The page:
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Bryan

Bry's Bountiful Book Blog

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The Elric Saga, Part II - Michael Moorcock

The final three novels of the original six Elric stories by SFF legend Michael Moorcock, compiled into an omnibus edition. Man, these stories are sure action-packed. I'll see how well I can individually sum up each novel.

 

The Vanishing Tower: This story chronicles a number of adventures of Elric as he travels the Young Kingdoms attempting to slay his (new) mortal enemy, the sorcerer Theleb K'aarna. The first portion of The Vanishing Tower was one of the worst and most derivative Elric stories I've encountered, saved only by some decent fight scenes with demons and a healthy dose of Moonglum, Elric's best bud (and probably his friend with the most longevity). The second portion, To Snare A Pale Prince, was pretty cool, as it sent Elric and Moonglum to wretched Nadsokor, city of Beggars. The whole Nadsokor adventure was very creative, and this is emblematic of why Moorcock is a visionary of the genre, in that he was able to discard well-worn tropes and do something new and exciting with sword and sorcery. Even fantasy produced today lacks the sheer inventiveness of Moorcock's now-classic efforts. The third portion of the tale begins with Elric being typically self-destructive and abandoning the storied peace of fabled Tanelorn, the Eternal City. He has many and sundry adventures, eventually encountering a couple of other Eternal Champions, Corum and Erekose, and then romps around kicking ass with them. This, to me, was reminiscent of Sailor On The Seas Of Fate (which I'm sure was intended) and that's a good thing, because I really enjoyed Sailor and the whole Multiverse crossover thing.

 

The Bane Of The Black Sword: This one was broken up into four shorter stories instead of the usual three. The first part, The Stealer Of Souls, concludes Elric's long-standing feud with the mad sorcerer Theleb K'aarna with the predictable termination of the sorcerer's life by soul-drinking hellblade. What's most interesting to me about this story is that Elric and Moonglum are essentially hired by an alliance of merchants to take out a successful rival who is undercutting them - in essence, they're engaging in price-fixing. Although supposedly against the principles of free market capitalism, this still occurs all over the real world. Anyway, in part two (Kings In Darkness) Elric meets a new lady friend and they are both promptly captured by a society of ghoul-worshippers. In stories like this one where the premise and villains are more typical of the genre, Moorcock really tends to come up short. His prose is curt, almost truncated, and his characters in these sword and sorcery tales are of such mythic proportions that there is actually very little character to delve into when the plot becomes more standard fantasy fare. Part three is little better. Titled The Flamebringers, it is another fairly typical fantasy tale of an evil invading force that gets somehow stopped by our reluctant anti-hero, interesting only in the fact that by this point Elric is truly sick of adventuring and had gotten married and hung up his black sword until this new menace comes along to disturb his retirement. The fourth part is actually my favourite in Bane, and doesn't feature Elric at all, but instead follows Rackhir the Red Archer, who is desperately trying to find the Grey Lords in an effort to protect Tanelorn from the invading hordes of Chaos. Really, there's too much interesting metaphysical stuff going on in this rather short story for me to even list here. It's an excellent read, completely redeeming Bane and nicely setting up events for Stormbringer.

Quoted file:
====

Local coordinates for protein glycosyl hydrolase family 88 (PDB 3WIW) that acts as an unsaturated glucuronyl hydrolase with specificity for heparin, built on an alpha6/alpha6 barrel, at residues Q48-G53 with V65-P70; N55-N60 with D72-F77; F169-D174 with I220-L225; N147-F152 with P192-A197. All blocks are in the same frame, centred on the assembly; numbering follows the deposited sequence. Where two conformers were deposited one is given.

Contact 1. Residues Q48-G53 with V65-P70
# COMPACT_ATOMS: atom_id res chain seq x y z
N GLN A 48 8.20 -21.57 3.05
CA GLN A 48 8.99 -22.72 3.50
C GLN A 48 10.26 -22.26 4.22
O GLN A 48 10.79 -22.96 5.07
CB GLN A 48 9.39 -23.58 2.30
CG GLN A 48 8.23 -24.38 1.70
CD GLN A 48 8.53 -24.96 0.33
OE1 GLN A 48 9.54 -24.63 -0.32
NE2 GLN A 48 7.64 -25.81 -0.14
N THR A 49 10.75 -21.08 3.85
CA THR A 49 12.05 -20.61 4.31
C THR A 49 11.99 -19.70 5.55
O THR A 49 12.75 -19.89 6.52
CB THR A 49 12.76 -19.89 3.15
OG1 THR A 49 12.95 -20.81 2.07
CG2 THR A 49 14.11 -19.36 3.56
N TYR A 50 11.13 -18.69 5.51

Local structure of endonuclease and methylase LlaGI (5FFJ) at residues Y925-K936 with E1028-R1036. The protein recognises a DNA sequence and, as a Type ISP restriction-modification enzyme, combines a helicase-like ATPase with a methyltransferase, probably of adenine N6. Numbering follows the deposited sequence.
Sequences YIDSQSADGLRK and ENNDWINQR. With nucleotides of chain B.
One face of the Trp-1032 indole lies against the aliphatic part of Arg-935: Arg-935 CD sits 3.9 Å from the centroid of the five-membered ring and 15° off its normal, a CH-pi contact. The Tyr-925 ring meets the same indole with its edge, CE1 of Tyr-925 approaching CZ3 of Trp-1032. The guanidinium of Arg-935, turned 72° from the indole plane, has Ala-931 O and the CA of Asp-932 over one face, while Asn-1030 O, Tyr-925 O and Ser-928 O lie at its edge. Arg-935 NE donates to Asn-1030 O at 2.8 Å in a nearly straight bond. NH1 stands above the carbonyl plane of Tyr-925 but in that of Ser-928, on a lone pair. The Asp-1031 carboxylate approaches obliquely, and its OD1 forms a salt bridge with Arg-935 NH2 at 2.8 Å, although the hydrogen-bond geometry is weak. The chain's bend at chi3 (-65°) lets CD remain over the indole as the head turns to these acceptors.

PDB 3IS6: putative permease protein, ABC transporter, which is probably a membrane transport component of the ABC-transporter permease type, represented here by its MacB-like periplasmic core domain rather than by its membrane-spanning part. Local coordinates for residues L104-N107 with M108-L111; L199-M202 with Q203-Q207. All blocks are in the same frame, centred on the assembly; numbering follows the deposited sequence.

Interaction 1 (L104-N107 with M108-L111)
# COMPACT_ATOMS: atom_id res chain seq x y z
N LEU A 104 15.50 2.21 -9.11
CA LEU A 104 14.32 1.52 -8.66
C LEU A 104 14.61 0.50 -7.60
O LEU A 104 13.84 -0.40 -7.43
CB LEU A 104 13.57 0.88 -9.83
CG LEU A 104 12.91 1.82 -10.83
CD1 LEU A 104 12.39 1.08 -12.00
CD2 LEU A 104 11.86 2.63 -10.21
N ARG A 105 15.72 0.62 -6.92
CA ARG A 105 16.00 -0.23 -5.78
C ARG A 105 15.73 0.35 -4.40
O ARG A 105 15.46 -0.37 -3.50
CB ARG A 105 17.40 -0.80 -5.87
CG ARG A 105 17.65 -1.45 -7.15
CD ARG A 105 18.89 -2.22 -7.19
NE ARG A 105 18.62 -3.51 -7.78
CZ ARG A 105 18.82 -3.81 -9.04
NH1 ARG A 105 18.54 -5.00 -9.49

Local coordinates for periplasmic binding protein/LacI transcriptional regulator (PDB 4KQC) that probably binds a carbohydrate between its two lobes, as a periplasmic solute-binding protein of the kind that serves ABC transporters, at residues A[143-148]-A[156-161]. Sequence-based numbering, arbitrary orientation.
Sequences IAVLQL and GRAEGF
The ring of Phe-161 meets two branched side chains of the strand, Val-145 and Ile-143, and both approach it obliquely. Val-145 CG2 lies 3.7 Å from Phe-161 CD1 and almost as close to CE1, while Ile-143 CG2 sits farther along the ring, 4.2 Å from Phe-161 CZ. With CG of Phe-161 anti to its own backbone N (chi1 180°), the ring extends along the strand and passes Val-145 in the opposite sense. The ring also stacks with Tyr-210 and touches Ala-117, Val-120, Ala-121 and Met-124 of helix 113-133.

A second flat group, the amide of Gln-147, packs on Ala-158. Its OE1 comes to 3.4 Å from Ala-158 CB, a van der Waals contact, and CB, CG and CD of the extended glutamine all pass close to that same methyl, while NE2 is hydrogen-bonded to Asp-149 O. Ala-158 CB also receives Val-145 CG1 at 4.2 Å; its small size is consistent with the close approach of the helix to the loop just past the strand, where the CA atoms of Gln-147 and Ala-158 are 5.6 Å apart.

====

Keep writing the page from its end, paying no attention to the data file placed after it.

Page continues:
Stormbringer: It's interesting that although this is the last of the six original Elric stories in terms of chronology, it was one of the first to be published. It's also the one of the best. In the first part, Dead God's Homecoming, Elric's young wife Zarozinia is kidnapped and Elric and his kinsman Dyvim Slorm must bring their runeblades, Stormbringer and Mournblade, to a confrontation with her kidnapper, the Dead God Darnizhaan. Darnizhaan actually makes some very compelling arguments as to why Elric should capitulate and hand over his sword but Elric, true to form, betrays and kills him. In part two, there are plenty of terrific fantasy scenes that have been rehashed by just about every author in the field. Titanic sea battles, Elric facing off against the aristocracy of Hell, prophecies fulfilled...this is good, classic stuff. Part three returns to a familiar quest narrative, although the face-off with Mordaga the giant was anything but typical. Elric, having just treacherously slain his friend Rackhir in a fit of bloodlust, decides to spurn the prophecy and not kill the giant, negotiating for the Chaos Shield instead. Having done the merciful thing for once in his wretched life, Elric is completely unprepared for when his faithful companion Moonglum then stabs Mordaga in the back, slaying the giant as was prophesied. Part four is called Doomed Lord's Passing, and it is truly the culmination of this tragic tale, no matter how many sequels Moorcock later decided to write. It is also where the Elric saga abandons the sword and sorcery subgenre and crosses over into epic fantasy. Elric vanquishes all foes, murders his friends and loved ones, and finally loses his life to his own demon-possessed sword. A more fitting ending to Elric's gloomy life could not have been possible.

 

Well, I truly enjoyed the Elric saga, despite the formulaic nature of some of the stories and the generally scanty nature of Moorcock's prose. Not sure whether I'll continue on and read the other 5-6 stories in the Elric "series" as these original six ended on a high note, and I haven't heard a tremendous amount of positive feedback about the others. Maybe some day.